Chapter 11. Setting Up Network Services

Linux's greatest strength is its powerful and robust networking capabilities. The good news is that everything about Linux's networking setup is open to inspection and completely configurable. Nothing is hidden from the user, and no parameters are forced on you. The challenge is to get the most out of this setup.

Basic networking principles don't differ much between Windows and Linux, and indeed the principles aren't unfamiliar. This chapter begins with an overview of networking and then looks in more detail at Linux networking on a local area network (LAN) and the Intertnet.

This chapter explains how to set up a LAN that includes a Linux Samba server, which lets Microsoft Windows and Unix systems access shared files and printers across the network. Samba not only lets you share files and printers, it can also be used to back up and restore files via the network.

This chapter also explains how to set up and configure the Apache web server and an SSH server, which you can use to remotely administer your system. These applications let you and others access data on your Linux system via the Internet. These applications will be most useful if your system is connected to the Internet 24/7. But, even if your connection is intermittent, you and others can access the services these applications provide whenever the connection is active.

Finally, the chapter also explains how to implement a basic host firewall to help protect your systems from unauthorized access via the Internet. Security is best when it consists of multiple layers. So, you're strongly urged not to connect any host to the Internet except through a network firewall. To help you ensure that your host and network firewalls are working, the chapter explains how to use Nmap to test your security.

If your host is protected?as it should be?by a host or network firewall, hosts on the other side or the firewall will not be able to connect to services offered by your host. To permit such hosts to access services, you must disable or customize the network and host firewalls. Ask your network firewall administrator to enable access to your host's services. Also, you must disable your host firewall, as described inSection 11.5.2. However, you should disable the firewall only if your host resides on a trusted LAN that is protected from access by Internet hosts and other untrusted hosts.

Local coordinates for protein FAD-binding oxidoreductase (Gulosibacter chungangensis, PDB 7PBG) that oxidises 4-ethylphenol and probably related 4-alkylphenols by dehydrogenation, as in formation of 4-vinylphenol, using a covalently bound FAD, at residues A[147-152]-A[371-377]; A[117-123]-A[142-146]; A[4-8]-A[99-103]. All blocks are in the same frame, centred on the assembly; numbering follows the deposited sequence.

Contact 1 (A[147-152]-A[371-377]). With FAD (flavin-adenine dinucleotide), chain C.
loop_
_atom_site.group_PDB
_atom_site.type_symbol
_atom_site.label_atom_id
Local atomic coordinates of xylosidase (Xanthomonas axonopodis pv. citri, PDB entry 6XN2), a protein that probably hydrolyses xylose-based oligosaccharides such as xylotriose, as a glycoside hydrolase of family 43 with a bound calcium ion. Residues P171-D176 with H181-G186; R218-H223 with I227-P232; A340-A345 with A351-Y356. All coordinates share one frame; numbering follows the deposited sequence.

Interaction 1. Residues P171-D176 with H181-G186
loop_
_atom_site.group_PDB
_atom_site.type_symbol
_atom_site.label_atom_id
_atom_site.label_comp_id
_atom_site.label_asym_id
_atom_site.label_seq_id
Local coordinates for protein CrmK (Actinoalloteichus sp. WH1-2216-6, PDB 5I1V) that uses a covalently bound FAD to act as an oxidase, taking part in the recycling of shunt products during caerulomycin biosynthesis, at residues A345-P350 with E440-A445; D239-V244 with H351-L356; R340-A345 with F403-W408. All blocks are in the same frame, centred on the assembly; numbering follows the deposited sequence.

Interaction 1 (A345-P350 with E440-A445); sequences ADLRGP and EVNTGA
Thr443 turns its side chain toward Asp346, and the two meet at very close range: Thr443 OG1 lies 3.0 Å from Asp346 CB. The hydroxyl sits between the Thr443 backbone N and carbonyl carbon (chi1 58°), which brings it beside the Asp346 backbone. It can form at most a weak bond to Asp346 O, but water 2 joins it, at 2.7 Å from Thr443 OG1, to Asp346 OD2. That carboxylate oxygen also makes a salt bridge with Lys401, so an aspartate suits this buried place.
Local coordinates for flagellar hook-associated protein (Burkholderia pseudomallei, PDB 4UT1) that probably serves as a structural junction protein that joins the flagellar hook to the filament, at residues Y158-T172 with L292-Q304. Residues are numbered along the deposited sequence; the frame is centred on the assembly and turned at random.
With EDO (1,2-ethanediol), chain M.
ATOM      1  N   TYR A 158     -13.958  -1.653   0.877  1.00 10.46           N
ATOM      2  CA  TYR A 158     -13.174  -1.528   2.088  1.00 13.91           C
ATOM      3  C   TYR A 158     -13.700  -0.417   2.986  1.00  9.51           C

Previous editions of this book provided instructions on setting up a DHCP server that enables you to manage network configurations centrally. However, Red Hat Enterprise Linux WS does not provide a DHCP server. If you need a DHCP server for your LAN, you may find it convenient to purchase a gateway router of the sort described in Chapter 10. Many gateway routers provide a simple DHCP server adequate for use on home and small business LANs.

Most Internet services are configurable only by the root user. So, most of the operations in this chapter require that you be logged in as root, or possess temporary root privileges as indicated by the keys icon.